Caregiving is not for sissies. No experience in your life can prepare you for the daily challenges you face when caring for a dementia patient. It is physically draining, heartbreakingly sad, and stretches your patience to limits you never thought you possessed. It rearranges the tiny molecules that hold a family together. It reassigns the roles that we have played for a lifetime; mother becomes daughter, daughter becomes mother. It is like watching someone slip into a dream while they are still awake.
I know this to be true because I spent ten years caring for my mother-in-law, Nan, as she spiraled down through the stages of this devastating illness. I know what it means to care for a dementia patient day-in and day-out for many years. I know that it is a demanding reality that can bring the most loving caregiver to their emotional breaking point. For dementia doesn’t just affect the sufferer, but reaches its tentacles into the lives that orbit around the patient, often leaving them exhausted and defeated.
Initially when I began caring for Nan I was in a defensive mode, solving problems as they were thrown at me. I’d lie awake at night attempting to fix unfixable problems, searching for answers when none existed. I made lists, attacked daily problems with vigor, all the while feeling taxed and frustrated. And the sad truth was that despite my efforts, Nan continued to spiral further and further into oblivion. Neither of us was making progress. My initial plan wasn’t working.
Through observation I had come to realize that Nan no longer lived in a world made up of days or even hours, but instead she lived inside spontaneous flashes of reality. In other words, she was living her life from moment to moment. As quickly as recognition arrived, it was gone again. I knew instinctively that although her understanding was temporary, these moments were not unimportant.
So I set about creating activities that would bridge the gap between the outside world and her awareness by focusing on instincts universal to us all – the beauty of nature, our six senses, the power of music, the love of family, and the balm of laughter. We sat outdoors, touched flowers and fed birds. We leafed through a clearly labeled family album I made for her. We sang hymns and listened to her favorite music. Occasionally we even danced together. (Yes, I found that a wheelchair can easily roll to jitterbug music.) We ate her favorite foods, painted her fingernails and scented her room. We prayed and talked about the many blessings in our lives. I constantly reminded her that she was a good and wonderful person who had led a splendid life. And as the disease progressed, we watched cartoons and took turns holding her dolly. Each day I tried to create little surprises that would ignite even the briefest moment of spontaneous happiness.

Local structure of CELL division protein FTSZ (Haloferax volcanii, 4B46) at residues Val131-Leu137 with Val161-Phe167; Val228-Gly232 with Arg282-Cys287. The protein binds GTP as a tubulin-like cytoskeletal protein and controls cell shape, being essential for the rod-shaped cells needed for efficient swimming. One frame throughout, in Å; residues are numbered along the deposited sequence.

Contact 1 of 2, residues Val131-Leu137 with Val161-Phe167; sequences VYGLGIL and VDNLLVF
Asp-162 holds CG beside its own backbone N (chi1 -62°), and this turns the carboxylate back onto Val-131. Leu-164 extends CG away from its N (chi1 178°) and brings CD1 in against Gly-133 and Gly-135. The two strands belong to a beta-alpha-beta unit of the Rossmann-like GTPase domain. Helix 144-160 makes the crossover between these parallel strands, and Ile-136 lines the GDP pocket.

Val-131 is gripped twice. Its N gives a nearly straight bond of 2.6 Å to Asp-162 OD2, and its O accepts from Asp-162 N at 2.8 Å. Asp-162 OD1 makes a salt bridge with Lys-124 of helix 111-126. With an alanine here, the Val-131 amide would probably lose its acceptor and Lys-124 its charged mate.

Soon I discovered that no happiness was too small or its effect too insignificant to affect positive change. For when she was content and at peace, the old Nan from long ago would suddenly appear out of nowhere in the guise of a familiar comment or facial expression. These moments became the encouragement that I needed to work harder to build a bridge of connection between us. Those moments reminded me of the woman I missed so terribly and proved to me that she was still in there, lost in dementia’s thick fog. I made it my mission to harness these moments and utilize their power in order to bring joy and meaning into her life.
Granted I wasn’t always successful. But slowly my small achievements began to build and it wasn’t long before our connection grew. I found that as my attitude relaxed and calmed, so did Nan’s. I learned that as a caregiver, I possessed the power to alter the tempo and undercurrent of our relationship. I could choose to inject hope and understanding into this heartbreaking situation. And since then, somehow amid all the confusion, we have been able to share surprising moments of unexpected joy and love.
Little did I know at the time, but experts in the field of dementia were in agreement with my approach to Nan’s care. The plan that I developed naturally through intuition is in fact in alignment with methods that are being implemented in both the United States and Europe. This knowledge gives me hope — hope that families will begin to celebrate what a dementia patient can bring to their lives, rather than see them as an inconvenience to be relegated to the sidelines. It gives me hope that others are also embracing the concept that under certain circumstances, it is best to focus on the quality of our days, rather than the quantity. And mostly, it validates that my approach increases the likelihood that I am bringing joy and meaning into Nan’s life.